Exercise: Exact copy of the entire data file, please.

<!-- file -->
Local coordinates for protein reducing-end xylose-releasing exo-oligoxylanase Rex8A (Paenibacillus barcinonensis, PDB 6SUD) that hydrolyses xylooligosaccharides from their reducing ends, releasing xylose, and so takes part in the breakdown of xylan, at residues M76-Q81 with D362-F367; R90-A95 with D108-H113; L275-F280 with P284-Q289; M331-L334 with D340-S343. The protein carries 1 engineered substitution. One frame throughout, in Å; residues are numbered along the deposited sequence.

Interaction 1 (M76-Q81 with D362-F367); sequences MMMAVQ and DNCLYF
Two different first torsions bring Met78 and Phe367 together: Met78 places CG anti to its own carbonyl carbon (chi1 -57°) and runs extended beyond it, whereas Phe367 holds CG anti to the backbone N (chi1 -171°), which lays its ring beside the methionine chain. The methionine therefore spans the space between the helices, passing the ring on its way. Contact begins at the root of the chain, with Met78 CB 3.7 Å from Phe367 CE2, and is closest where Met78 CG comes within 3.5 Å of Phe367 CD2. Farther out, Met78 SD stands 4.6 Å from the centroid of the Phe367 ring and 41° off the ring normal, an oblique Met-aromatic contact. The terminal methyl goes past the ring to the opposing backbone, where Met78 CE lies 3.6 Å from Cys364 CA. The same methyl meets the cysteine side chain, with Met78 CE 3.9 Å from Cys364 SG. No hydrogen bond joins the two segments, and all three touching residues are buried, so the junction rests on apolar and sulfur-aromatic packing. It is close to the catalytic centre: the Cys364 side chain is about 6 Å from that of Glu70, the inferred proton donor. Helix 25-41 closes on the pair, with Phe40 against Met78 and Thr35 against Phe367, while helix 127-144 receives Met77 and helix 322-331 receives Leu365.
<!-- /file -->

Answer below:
Local coordinates for protein reducing-end xylose-releasing exo-oligoxylanase Rex8A (Paenibacillus barcinonensis, PDB 6SUD) that hydrolyses xylooligosaccharides from their reducing ends, releasing xylose, and so takes part in the breakdown of xylan, at residues M76-Q81 with D362-F367; R90-A95 with D108-H113; L275-F280 with P284-Q289; M331-L334 with D340-S343. The protein carries 1 engineered substitution. One frame throughout, in Å; residues are numbered along the deposited sequence.

Interaction 1 (M76-Q81 with D362-F367); sequences MMMAVQ and DNCLYF
Two different first torsions bring Met78 and Phe367 together: Met78 places CG anti to its own carbonyl carbon (chi1 -57°) and runs extended beyond it, whereas Phe367 holds CG anti to the backbone N (chi1 -171°), which lays its ring beside the methionine chain. The methionine therefore spans the space between the helices, passing the ring on its way. Contact begins at the root of the chain, with Met78 CB 3.7 Å from Phe367 CE2, and is closest where Met78 CG comes within 3.5 Å of Phe367 CD2. Farther out, Met78 SD stands 4.6 Å from the centroid of the Phe367 ring and 41° off the ring normal, an oblique Met-aromatic contact. The terminal methyl goes past the ring to the opposing backbone, where Met78 CE lies 3.6 Å from Cys364 CA. The same methyl meets the cysteine side chain, with Met78 CE 3.9 Å from Cys364 SG. No hydrogen bond joins the two segments, and all three touching residues are buried, so the junction rests on apolar and sulfur-aromatic packing. It is close to the catalytic centre: the Cys364 side chain is about 6 Å from that of Glu70, the inferred proton donor. Helix 25-41 closes on the pair, with Phe40 against Met78 and Thr35 against Phe367, while helix 127-144 receives Met77 and helix 322-331 receives Leu365.